Thirteen Ashland Fire & Rescue firefighters were promoted this month as part of a department restructuring expected to cost as much as $28,000 in the first year, Fire Chief John Karns said Thursday.

Thirteen Ashland Fire & Rescue firefighters were promoted this month as part of a department restructuring expected to cost as much as $28,000 in the first year, Fire Chief John Karns said Thursday.

The promotions are designed to increase oversight at both city fire stations.

"We needed to have somebody in charge of each station when they would go out on calls," Karns said. "There needed to be somebody in charge and there wasn't. Now we have a more conventional organizational structure."

The restructuring is expected to cost as much as $30,000 the second year, because some of the commanders are likely to receive additional raises, he said. The third year, it should cost slightly less, but specific numbers for that year aren't yet available, Karns said.

The City Council approved the promotions this year as part of its budget process, also voting to raise property taxes to bring in an additional $30,000 annually to pay for new fire hoses and turnouts.

Karns created a new position in the department, battalion chief, and promoted three previous captains to the position on Nov. 1.

A week later, he promoted four engineers and two firefighters to serve as captains. Then Karns made four firefighters engineers, allowing them to drive fire engines.

The ranks at the department, in ascending order, are now firefighter, engineer, captain, battalion chief and fire chief. One battalion chief will oversee operations at both fire stations during each shift, while a captain at each station will monitor day-to-day duties, such as responding to calls, training and equipment maintenance.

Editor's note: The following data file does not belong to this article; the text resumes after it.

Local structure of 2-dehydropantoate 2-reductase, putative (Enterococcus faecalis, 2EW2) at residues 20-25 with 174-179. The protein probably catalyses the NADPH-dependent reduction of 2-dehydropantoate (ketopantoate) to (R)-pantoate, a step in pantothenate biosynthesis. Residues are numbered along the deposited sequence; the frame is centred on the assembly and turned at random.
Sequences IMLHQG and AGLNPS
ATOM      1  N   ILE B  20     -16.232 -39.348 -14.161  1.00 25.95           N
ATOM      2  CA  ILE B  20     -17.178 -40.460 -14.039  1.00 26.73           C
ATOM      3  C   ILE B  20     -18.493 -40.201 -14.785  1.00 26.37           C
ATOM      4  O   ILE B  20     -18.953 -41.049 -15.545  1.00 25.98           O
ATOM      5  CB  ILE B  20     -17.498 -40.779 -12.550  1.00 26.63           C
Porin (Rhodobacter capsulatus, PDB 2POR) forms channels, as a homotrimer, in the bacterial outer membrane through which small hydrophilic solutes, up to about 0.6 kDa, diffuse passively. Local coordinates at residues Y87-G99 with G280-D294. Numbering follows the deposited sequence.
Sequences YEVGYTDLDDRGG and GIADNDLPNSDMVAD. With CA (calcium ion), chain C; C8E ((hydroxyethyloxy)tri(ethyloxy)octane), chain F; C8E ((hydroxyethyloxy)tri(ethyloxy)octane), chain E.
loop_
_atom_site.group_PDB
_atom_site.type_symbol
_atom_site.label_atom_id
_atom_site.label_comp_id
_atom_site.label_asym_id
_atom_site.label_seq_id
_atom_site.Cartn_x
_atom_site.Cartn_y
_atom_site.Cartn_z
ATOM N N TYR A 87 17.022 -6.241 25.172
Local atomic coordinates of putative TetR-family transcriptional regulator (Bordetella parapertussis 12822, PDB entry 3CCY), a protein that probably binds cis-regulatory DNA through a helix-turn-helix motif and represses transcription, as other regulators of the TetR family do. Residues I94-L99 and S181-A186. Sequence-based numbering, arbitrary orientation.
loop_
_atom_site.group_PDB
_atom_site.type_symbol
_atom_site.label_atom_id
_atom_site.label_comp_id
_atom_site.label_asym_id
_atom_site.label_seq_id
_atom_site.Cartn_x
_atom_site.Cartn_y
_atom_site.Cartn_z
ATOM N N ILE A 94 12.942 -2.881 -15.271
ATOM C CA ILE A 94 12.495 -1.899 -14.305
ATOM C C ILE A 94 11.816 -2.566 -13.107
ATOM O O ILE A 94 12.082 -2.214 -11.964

A top-level Ashland firefighter earns about $61,100 annually, Karns said. Engineers earn as much as 9 percent more than top-level firefighters, or $66,600 per year, captains as much as 18 percent more, or $72,100, and battalion chiefs as much as 27 percent more, or $77,600.

While the promotions will result in higher salary costs for the city, they will save the city some overtime costs, because fewer captains will need to be called in to work during their off-hours, Karns said.

He hopes the promotions will encourage more firefighters to stay in Ashland, instead of seeking career advancement at other nearby fire departments.

"We were losing people to other departments for lack of a career ladder," he said. "Before, the chance of being promoted was very slim."

The promotion costs to the city will pay for themselves if they increase retention of firefighters, Karns said.

"When you look at what it costs a department every time it loses an employee to another department, (keeping) one person more than pays for what this costs," he said.

In the past 10 years, about 12 firefighters have left the department, many in order to seek career advancement elsewhere, he said.

Karns didn't hire any extra firefighters to complete the restructuring.

He promoted the captains to battalion chiefs without requiring them to complete additional training or tests initially because they were already essentially completing the duties of that position, he said.

Karns required firefighters and engineers who applied to become captains to undergo a series of tests, interviews and training exercises, before he selected the top six candidates for the position.

The department restructuring should improve the department's response to routine calls as well as big fires, such as last summer's Oak Knoll fire, Karns said.

"Anytime you have somebody that's totally responsible for any single resource, that is helpful," he said. "Ultimately we're going to realize a higher level of training, supervision and interpersonal management than we currently have."

Karns has worked toward the department restructuring since he assumed his position in June 2009, after serving as deputy fire chief of the Beverly Hills Fire Department in California.

"This was one of the first things I identified and wanted to get resolved," he said. "It took a little while to execute and I recognize that it's not without its costs, but it's certainly well worth it for us."

Contact reporter Hannah Guzik at 541-482-3456, ext. 226, or hguzik@dailytidings.com.